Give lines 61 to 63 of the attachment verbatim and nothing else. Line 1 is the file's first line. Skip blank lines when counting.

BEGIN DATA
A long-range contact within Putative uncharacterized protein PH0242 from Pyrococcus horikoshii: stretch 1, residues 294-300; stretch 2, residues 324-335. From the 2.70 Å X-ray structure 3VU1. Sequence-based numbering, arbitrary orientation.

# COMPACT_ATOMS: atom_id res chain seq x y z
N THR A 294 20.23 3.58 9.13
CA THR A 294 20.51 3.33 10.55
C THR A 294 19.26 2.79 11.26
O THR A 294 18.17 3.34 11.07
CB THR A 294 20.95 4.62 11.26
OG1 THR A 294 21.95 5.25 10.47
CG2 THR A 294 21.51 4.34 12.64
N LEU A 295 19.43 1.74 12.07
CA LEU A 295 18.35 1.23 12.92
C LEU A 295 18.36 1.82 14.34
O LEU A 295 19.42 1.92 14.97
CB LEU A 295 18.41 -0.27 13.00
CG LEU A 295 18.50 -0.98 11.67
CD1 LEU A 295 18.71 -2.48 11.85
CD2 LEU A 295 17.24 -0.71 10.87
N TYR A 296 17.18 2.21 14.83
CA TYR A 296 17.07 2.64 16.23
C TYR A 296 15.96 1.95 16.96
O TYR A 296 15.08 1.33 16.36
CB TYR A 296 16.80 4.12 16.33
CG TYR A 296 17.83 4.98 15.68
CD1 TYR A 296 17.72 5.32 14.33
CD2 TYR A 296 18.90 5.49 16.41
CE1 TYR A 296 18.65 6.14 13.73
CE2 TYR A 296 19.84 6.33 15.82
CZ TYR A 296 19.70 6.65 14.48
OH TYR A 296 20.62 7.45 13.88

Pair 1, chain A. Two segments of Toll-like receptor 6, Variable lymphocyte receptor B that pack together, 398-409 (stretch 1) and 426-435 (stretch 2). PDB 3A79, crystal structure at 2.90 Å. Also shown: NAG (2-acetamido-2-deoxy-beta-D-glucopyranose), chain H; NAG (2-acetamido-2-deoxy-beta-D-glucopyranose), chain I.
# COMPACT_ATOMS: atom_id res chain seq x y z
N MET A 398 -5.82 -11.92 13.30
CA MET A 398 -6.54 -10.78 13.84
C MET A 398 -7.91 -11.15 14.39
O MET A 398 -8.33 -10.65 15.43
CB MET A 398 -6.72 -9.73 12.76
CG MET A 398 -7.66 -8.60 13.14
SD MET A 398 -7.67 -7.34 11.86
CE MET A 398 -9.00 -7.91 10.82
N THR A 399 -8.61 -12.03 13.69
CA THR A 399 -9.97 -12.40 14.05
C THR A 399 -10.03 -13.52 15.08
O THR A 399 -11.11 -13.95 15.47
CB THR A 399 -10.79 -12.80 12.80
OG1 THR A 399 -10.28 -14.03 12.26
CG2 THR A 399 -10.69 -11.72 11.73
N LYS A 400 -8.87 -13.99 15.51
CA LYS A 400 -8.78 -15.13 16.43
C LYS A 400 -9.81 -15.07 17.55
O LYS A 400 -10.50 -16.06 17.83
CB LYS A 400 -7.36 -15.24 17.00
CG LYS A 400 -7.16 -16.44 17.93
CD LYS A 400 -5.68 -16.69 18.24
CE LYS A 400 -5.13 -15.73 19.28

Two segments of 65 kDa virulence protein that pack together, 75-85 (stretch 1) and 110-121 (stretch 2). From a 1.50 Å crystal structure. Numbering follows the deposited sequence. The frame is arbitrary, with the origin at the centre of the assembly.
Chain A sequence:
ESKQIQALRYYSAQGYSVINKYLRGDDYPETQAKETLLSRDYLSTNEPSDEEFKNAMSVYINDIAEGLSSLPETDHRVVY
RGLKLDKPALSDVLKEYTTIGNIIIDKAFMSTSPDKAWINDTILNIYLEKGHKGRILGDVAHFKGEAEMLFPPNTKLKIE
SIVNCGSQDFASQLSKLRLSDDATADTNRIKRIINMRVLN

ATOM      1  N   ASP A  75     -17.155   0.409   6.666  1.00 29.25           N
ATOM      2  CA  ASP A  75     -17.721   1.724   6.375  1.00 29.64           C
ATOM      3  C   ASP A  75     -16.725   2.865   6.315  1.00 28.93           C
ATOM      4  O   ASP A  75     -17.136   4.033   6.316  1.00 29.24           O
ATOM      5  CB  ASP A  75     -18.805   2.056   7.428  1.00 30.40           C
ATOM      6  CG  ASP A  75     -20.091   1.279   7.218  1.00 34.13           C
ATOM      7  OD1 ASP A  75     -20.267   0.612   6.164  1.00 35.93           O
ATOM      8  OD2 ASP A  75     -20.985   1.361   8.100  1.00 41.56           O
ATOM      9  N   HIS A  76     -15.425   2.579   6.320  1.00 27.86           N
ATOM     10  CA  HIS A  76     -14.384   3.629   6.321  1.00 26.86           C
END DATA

ATOM      2  CA  ASP A  75     -17.721   1.724   6.375  1.00 29.64           C
ATOM      3  C   ASP A  75     -16.725   2.865   6.315  1.00 28.93           C
ATOM      4  O   ASP A  75     -17.136   4.033   6.316  1.00 29.24           O